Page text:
Louisville, Kentucky, known as either the southern-most city of the north or the northern-most city of the south, is the perfect compromise. This diverse city will expose visitors to the best of both the southern and northern parts of the country. In addition to its diversity, Louisville also has a delightful array of annual festivals. Every season of the year has some wonderful event -- you will find yourself wanting to visit again and again throughout the year.
If you are in Louisville on the first Saturday in May, you can try to watch the Kentucky Derby at Churchill Downs. The Kentucky Derby Museum, adjacent to Churchill Downs, is open year round for visitors to learn about the history of horse racing and the Kentucky Derby. In the two weeks preceding the Kentucky Derby, Louisville hosts the Kentucky Derby Festival with plenty of events and the annual fireworks display. Thunder Over Louisville, the fireworks display during the festival, is the largest annual fireworks display in the country.
Over Memorial Day weekend there is a Beatles festival -- in fact, it is the largest annual Beatles festival in the world. The festival, called Abbey Road on the River, is a five day long celebration that will delight all Beatles fans. Every September, the residents and visitors to Louisville enjoy the Bluegrass Balloon Festival. Throughout the festival there are morning balloon races and balloon shows. This is one of the largest hot air balloon festivals in the country.
In addition to many wonderful yearly festivals, Louisville has a wide range of historic and modern architecture. Visitors who enjoy Victorian architecture will surely love a visit to the Old Louisville neighborhood, a historic preservation district dedicated to Victorian era buildings.
Science and history fans won't want to miss the Thomas Edison home in Louisville's Butchertown. It is now a museum that's open to the public with a nice collection of pieces that reflect Edison's life. Another notable historic home is Whitehall which was built in 1855 and was renovated in 1909. This home was left to the Historic Homes Foundation in 1992. Whitehall is now open for tours and events.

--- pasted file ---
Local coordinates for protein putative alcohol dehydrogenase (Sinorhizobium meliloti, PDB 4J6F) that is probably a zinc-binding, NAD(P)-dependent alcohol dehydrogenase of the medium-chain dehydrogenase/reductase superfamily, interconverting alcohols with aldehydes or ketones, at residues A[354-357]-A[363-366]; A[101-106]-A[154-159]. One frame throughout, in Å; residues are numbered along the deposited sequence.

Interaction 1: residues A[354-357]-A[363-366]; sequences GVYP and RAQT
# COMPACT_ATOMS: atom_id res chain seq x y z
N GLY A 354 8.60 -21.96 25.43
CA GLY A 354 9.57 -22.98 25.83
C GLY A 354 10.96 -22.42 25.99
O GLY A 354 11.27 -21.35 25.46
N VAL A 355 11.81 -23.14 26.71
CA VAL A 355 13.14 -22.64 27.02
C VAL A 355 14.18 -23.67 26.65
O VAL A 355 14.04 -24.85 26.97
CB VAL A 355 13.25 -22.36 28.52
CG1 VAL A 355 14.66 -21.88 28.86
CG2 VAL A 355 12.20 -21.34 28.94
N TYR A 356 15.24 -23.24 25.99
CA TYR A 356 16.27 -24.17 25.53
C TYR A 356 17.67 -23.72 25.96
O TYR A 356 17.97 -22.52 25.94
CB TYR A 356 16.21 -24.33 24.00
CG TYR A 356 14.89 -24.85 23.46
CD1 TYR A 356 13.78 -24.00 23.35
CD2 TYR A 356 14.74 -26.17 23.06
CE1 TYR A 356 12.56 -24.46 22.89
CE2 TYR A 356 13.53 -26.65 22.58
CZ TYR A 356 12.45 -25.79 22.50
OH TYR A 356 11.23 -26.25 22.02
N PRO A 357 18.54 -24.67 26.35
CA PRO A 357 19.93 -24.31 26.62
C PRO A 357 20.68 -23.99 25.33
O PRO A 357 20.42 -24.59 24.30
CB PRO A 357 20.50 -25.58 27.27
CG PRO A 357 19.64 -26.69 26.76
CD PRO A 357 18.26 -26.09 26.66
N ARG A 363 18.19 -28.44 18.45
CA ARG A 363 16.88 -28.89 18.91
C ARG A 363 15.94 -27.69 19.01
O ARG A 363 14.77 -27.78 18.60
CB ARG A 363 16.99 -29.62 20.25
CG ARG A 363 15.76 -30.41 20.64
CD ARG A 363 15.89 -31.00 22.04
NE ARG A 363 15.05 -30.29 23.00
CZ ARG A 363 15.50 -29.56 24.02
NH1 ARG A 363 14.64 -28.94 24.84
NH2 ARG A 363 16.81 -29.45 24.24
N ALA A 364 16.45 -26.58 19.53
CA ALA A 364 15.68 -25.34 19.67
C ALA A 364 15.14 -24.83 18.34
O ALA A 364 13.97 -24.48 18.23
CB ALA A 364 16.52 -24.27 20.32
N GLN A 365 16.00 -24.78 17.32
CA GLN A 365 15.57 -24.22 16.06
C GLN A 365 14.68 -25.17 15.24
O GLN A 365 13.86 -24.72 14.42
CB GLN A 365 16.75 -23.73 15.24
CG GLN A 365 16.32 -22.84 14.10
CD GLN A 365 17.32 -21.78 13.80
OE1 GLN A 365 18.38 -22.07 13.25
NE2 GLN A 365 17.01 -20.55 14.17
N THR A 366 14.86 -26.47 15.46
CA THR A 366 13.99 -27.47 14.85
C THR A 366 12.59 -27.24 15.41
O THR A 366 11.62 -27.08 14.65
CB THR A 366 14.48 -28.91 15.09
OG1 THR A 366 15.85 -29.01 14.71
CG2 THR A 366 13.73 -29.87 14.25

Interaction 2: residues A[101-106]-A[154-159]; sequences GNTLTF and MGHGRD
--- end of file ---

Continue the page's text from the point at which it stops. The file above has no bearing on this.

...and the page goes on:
There are plenty of attractions for sports fans in Louisville as well. On top of the Kentucky Derby, the city has a huge fan base for college sports, especially basketball. Sports fans can also visit the Louisville Slugger Museum, the factory and museum where Louisville Slugger bats are manufactured. Visitors to this museum will learn all about the bats and even have a chance to watch the bats being produced. Louisville is also home to the Muhammad Ali Center, which is both a museum and education center.
Lovers of the outdoors will also find much to delight in the city of Louisville. The Louisville Parks System has over 120 city parks. Louisville Waterfront Park is located on the Ohio River. Each year, the Thunder Over Louisville fireworks show delights viewers at the park. The city also has many parks designed by Frederick Law Olmstead, the architect of Central Park in New York City.
One of the most popular parks designed by Olmstead, Cherokee Park, is one of the country's most visited parks. Cherokee Park features a scenic mixed-use loop that travels a distance over 2 miles. Louisville also has an urban forest, which is classified as a National Audubon Society Wildlife Refuge. The Jefferson Memorial Forest is one of the largest municipal urban forests in the United States. The forest has plenty of hiking trails, all within the city limits.
- Category: Camping Gems